The Walter Cronkite School of Journalism and Mass Communication at Arizona State University is a recipient of Google News Initiative’s first North America Innovation Challenge, a program that funds innovative projects that focus on increasing audience engagement in local newsrooms.
The Cronkite School is among 34 projects in 17 states receiving funding through the first round of applicants in Google’s GNI Innovation Challenge. Cronkite will develop an Interactive Story Wall that will be used by Cronkite News broadcasters as a tool to tell data-driven stories through visualizations.
The project, which is led by Frank Mungeam, Cronkite’s Knight Professor of Practice in TV News Innovation, aims to inspire innovation and interactive storytelling in local newsrooms across the United States.
Through the Interactive Story Wall and other innovative approaches, local stations can create more engaging experiences for existing and new audiences by changing the way people consume news.
“The Cronkite School is developing an Interactive Story Wall for local broadcasters to tell complex, important stories in an engaging and impactful way,” Mungeam said. “We are excited that Google recognized ASU’s strong tradition of innovation. This funding will enable us to continue that outstanding work.”
The North America challenge launched in May and received 269 applications from 44 states and provinces, according to Google’s the Keyword. The program selected projects from organizations in both rural and urban communities that show a market for local news.
This is the first year Google has expanded funding to news organizations in North America. Winning initiatives receive up to $300,000, funding up to 70% of the project’s total cost. In all, Google is funding $5.8 million for the 34 projects.
Other U.S. recipients include The Dallas Morning News, The Salt Lake Tribune, Northwestern University, ABC television stations and Michigan Radio.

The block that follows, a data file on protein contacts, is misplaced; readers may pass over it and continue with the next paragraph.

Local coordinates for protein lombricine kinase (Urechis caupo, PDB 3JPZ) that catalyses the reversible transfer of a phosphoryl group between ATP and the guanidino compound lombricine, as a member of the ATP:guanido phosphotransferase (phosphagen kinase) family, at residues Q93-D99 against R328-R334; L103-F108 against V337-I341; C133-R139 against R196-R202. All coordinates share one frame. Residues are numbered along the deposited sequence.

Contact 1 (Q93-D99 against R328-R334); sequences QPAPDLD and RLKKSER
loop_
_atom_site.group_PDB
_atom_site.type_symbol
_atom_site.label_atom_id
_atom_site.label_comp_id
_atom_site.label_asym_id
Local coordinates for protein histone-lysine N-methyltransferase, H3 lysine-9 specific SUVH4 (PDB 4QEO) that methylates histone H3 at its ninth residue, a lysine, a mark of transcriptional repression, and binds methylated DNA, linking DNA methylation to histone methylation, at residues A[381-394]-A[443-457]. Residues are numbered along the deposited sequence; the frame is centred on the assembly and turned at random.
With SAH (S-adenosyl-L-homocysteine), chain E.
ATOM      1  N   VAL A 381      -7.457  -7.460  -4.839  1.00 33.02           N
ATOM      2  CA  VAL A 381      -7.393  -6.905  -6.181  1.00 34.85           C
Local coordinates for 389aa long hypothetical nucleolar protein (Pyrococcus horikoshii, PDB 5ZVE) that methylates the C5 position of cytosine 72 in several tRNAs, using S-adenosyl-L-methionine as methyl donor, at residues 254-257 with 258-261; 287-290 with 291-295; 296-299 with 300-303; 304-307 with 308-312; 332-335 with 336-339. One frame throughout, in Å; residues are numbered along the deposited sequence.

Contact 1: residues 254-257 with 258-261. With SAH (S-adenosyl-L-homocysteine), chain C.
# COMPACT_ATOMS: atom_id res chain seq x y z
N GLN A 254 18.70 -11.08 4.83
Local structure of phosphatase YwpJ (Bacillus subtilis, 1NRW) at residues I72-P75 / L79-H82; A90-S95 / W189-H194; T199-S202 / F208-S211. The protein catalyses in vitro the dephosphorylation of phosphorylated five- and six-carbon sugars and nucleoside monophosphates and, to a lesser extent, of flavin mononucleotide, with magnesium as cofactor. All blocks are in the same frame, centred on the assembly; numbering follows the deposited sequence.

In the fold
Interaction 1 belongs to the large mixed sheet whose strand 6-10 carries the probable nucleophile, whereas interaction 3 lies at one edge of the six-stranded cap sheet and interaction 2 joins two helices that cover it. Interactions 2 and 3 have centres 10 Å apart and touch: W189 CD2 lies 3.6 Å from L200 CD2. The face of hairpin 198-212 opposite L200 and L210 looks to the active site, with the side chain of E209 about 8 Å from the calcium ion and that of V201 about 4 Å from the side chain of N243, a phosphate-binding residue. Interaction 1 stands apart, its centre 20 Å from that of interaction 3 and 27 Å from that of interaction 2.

Interactive media screens have been used by major media companies for special events, such as covering a natural disaster or showing an interactive electoral map on Election Night. But the Cronkite effort, Mungeam said, would look at ways to use the approach for innovating local TV news, creating lessons learned that can change the industry on the local level.
“If you increase engagement with viewers, they will watch longer and they will be better informed,” he said.
The Cronkite effort will explore best practices for the Interactive Story Wall, from the technology and training needed to the types of stories that work best with the approach.
The project is just the latest for the Cronkite School and ASU, which continually push for innovation with technology, audience engagement and industry practices.
“Innovation is part of our DNA. We will always keep pushing to find and perfect ‘the next.’ That mindset is important in any industry, but it is critical in the new world of journalism today,” Cronkite Dean Christopher Callahan said.
In September, ASU was named the most innovative school in the nation by U.S. News and World Report. This is the fifth year in a row ASU earned the honor based on a survey of peers — meaning, college presidents, provosts and admissions deans nominated up to 10 colleges or universities that they believe are making the most innovative developments.
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